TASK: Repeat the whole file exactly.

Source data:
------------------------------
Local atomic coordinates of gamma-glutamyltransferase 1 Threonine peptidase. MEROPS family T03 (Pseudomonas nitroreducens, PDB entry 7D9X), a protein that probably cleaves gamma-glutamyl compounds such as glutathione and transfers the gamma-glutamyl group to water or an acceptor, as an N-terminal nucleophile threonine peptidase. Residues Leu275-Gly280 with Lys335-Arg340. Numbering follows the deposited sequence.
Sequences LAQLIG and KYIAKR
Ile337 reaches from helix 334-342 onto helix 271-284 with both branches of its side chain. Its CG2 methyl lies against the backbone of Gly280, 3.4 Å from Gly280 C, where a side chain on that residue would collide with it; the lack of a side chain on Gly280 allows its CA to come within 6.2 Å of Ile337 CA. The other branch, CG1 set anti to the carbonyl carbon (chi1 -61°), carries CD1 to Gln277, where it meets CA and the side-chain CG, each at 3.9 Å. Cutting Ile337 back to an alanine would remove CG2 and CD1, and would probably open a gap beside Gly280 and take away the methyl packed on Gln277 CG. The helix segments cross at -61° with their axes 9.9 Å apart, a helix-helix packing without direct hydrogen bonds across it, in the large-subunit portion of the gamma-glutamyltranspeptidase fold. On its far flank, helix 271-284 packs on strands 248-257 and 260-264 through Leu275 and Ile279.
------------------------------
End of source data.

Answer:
Local atomic coordinates of gamma-glutamyltransferase 1 Threonine peptidase. MEROPS family T03 (Pseudomonas nitroreducens, PDB entry 7D9X), a protein that probably cleaves gamma-glutamyl compounds such as glutathione and transfers the gamma-glutamyl group to water or an acceptor, as an N-terminal nucleophile threonine peptidase. Residues Leu275-Gly280 with Lys335-Arg340. Numbering follows the deposited sequence.
Sequences LAQLIG and KYIAKR
Ile337 reaches from helix 334-342 onto helix 271-284 with both branches of its side chain. Its CG2 methyl lies against the backbone of Gly280, 3.4 Å from Gly280 C, where a side chain on that residue would collide with it; the lack of a side chain on Gly280 allows its CA to come within 6.2 Å of Ile337 CA. The other branch, CG1 set anti to the carbonyl carbon (chi1 -61°), carries CD1 to Gln277, where it meets CA and the side-chain CG, each at 3.9 Å. Cutting Ile337 back to an alanine would remove CG2 and CD1, and would probably open a gap beside Gly280 and take away the methyl packed on Gln277 CG. The helix segments cross at -61° with their axes 9.9 Å apart, a helix-helix packing without direct hydrogen bonds across it, in the large-subunit portion of the gamma-glutamyltranspeptidase fold. On its far flank, helix 271-284 packs on strands 248-257 and 260-264 through Leu275 and Ile279.